In 1976, Linda Bird Francke, an avid proponent of abortion, reflected on her choice to kill her child…
I began to panic. Suddenly the rhetoric, the abortion marches I’d walked in, the telegrams sent to Albany to counteract the Friends of the Fetus, the Zero Population Growth buttons I’d worn, peeled away, and I was all alone with my microscopic baby. There were just the two of us there, and soon, because it was more convenient for me and my husband, there would be one again.
[How could I] so arbitrarily decide that this life shouldn’t be? ‘It’s not a life,’ my husband had argued, more to convince himself than me. ‘It’s a bunch of cells smaller than my fingernail.’ But any woman who has had children knows that certain feeling in her taut, swollen breasts, and that slight but constant ache in her uterus that signals the arrival of a life. Though I would march myself into blisters for a woman’s right to exercise the option of motherhood, I discovered there in the waiting room that I was not the modern woman I thought I was.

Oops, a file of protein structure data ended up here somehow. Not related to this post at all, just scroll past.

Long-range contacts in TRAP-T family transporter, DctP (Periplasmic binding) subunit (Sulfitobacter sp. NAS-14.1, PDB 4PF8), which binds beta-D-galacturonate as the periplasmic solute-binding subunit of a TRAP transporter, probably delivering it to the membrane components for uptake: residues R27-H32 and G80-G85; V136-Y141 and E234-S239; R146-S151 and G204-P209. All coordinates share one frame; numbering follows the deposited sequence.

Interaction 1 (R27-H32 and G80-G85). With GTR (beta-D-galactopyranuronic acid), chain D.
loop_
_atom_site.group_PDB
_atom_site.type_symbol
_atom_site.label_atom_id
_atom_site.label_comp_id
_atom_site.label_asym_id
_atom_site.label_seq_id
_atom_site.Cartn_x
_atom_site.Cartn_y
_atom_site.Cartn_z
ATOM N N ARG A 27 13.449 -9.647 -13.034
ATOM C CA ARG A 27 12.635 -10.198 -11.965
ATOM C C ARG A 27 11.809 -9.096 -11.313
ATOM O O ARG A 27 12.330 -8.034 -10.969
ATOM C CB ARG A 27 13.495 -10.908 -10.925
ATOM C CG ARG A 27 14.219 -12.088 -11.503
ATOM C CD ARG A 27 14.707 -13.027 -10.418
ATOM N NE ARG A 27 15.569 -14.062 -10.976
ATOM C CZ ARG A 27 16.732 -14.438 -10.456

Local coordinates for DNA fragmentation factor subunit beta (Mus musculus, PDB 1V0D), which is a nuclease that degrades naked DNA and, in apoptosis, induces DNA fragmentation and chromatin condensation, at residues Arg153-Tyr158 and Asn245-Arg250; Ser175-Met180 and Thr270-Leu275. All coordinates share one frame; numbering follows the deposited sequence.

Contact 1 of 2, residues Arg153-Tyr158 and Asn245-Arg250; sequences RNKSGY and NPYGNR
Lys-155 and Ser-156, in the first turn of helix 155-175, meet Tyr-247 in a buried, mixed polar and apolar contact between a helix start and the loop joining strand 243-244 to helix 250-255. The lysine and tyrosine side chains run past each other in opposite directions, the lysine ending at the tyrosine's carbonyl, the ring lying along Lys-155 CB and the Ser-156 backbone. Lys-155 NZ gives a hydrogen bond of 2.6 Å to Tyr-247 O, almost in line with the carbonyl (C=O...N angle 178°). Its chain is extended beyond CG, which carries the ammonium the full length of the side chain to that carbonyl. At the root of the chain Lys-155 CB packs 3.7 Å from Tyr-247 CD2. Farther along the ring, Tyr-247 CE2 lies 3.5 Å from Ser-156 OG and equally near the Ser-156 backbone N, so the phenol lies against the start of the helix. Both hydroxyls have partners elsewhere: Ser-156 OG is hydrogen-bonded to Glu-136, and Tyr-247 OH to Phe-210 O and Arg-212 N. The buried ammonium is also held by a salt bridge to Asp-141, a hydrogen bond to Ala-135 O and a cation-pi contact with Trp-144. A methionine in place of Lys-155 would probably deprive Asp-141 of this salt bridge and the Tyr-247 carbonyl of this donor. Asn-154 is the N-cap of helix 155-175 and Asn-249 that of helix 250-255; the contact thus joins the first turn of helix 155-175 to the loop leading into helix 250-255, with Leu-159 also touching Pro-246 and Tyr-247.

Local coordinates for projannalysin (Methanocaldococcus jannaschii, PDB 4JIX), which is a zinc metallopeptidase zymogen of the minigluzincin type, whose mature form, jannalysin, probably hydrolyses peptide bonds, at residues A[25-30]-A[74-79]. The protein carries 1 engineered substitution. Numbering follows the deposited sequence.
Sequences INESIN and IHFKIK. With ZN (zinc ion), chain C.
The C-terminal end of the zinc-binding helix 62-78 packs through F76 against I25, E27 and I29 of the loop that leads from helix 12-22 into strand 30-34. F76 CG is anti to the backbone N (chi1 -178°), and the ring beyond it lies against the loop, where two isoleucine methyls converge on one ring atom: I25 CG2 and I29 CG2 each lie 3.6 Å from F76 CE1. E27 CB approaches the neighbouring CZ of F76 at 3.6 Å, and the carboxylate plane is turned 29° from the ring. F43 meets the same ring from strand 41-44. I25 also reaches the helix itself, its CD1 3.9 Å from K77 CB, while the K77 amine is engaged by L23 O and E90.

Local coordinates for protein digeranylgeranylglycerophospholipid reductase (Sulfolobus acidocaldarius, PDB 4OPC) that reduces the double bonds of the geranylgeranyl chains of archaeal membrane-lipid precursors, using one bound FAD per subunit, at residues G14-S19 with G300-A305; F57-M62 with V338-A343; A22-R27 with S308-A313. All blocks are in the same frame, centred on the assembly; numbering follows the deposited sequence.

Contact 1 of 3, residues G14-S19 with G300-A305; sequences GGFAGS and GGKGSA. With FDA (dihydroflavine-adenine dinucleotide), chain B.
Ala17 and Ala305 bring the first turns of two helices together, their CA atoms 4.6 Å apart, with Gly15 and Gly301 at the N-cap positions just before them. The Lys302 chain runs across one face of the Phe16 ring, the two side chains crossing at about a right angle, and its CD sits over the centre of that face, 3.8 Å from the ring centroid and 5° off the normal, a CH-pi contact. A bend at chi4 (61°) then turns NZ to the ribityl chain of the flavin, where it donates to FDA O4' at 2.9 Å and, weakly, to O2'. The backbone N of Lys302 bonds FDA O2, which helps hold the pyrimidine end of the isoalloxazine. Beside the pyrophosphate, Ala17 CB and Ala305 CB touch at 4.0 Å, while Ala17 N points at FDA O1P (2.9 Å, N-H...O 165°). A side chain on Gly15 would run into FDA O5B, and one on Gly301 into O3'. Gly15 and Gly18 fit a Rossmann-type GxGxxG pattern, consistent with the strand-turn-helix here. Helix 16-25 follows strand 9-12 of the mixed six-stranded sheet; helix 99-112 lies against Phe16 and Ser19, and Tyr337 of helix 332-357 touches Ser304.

It certainly does make more sense not to be having a baby right now—we say that to each other all the time. But I have this ghost now. A very little ghost that only appears when I’m seeing something beautiful, like the full moon on the ocean last weekend. And the baby waves at me. And I wave back at the baby. ‘Of course, we have room,’ I cry to the ghost. ‘Of course we do.’
Abortion isn’t only a human atrocity, it’s a human tragedy. It not only robs another human being of their chance to be a mother or father, it robs those who commit this unjust act of the chance to mother and father the child they killed.
We will never know a world founded on a love for one another so long as we continue to believe that some lives matter less than ours. In honor of all those mothers who have sacrificed for their children, it’s time to declare that all humans deserve human rights and that those rights begin with the right to life.